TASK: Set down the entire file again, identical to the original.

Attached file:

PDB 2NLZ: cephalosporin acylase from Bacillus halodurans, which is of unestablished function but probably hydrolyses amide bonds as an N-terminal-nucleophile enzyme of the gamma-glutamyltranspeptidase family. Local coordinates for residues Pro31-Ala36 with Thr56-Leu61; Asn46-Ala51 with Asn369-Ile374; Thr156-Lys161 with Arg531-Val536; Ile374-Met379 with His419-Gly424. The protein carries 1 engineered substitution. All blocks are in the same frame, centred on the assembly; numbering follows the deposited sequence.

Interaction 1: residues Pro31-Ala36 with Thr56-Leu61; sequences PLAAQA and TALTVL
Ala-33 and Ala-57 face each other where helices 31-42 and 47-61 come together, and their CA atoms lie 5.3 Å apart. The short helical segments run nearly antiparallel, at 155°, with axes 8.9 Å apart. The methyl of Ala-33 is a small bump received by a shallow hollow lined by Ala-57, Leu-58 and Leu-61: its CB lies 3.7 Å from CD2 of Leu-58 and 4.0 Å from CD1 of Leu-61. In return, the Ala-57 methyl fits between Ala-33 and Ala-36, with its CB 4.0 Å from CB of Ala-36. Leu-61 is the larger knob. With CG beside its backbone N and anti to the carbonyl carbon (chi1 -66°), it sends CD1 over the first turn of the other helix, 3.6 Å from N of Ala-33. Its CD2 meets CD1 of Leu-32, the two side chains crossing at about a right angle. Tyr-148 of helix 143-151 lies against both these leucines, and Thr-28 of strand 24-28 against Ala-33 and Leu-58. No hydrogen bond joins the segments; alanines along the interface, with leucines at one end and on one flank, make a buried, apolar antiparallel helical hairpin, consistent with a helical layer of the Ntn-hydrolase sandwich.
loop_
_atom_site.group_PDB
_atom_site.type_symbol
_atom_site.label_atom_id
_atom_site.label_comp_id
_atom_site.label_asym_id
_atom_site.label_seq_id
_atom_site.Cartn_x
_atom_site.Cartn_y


PDB 2NLZ: cephalosporin acylase from Bacillus halodurans, which is of unestablished function but probably hydrolyses amide bonds as an N-terminal-nucleophile enzyme of the gamma-glutamyltranspeptidase family. Local coordinates for residues Pro31-Ala36 with Thr56-Leu61; Asn46-Ala51 with Asn369-Ile374; Thr156-Lys161 with Arg531-Val536; Ile374-Met379 with His419-Gly424. The protein carries 1 engineered substitution. All blocks are in the same frame, centred on the assembly; numbering follows the deposited sequence.

Interaction 1: residues Pro31-Ala36 with Thr56-Leu61; sequences PLAAQA and TALTVL
Ala-33 and Ala-57 face each other where helices 31-42 and 47-61 come together, and their CA atoms lie 5.3 Å apart. The short helical segments run nearly antiparallel, at 155°, with axes 8.9 Å apart. The methyl of Ala-33 is a small bump received by a shallow hollow lined by Ala-57, Leu-58 and Leu-61: its CB lies 3.7 Å from CD2 of Leu-58 and 4.0 Å from CD1 of Leu-61. In return, the Ala-57 methyl fits between Ala-33 and Ala-36, with its CB 4.0 Å from CB of Ala-36. Leu-61 is the larger knob. With CG beside its backbone N and anti to the carbonyl carbon (chi1 -66°), it sends CD1 over the first turn of the other helix, 3.6 Å from N of Ala-33. Its CD2 meets CD1 of Leu-32, the two side chains crossing at about a right angle. Tyr-148 of helix 143-151 lies against both these leucines, and Thr-28 of strand 24-28 against Ala-33 and Leu-58. No hydrogen bond joins the segments; alanines along the interface, with leucines at one end and on one flank, make a buried, apolar antiparallel helical hairpin, consistent with a helical layer of the Ntn-hydrolase sandwich.
loop_
_atom_site.group_PDB
_atom_site.type_symbol
_atom_site.label_atom_id
_atom_site.label_comp_id
_atom_site.label_asym_id
_atom_site.label_seq_id
_atom_site.Cartn_x
_atom_site.Cartn_y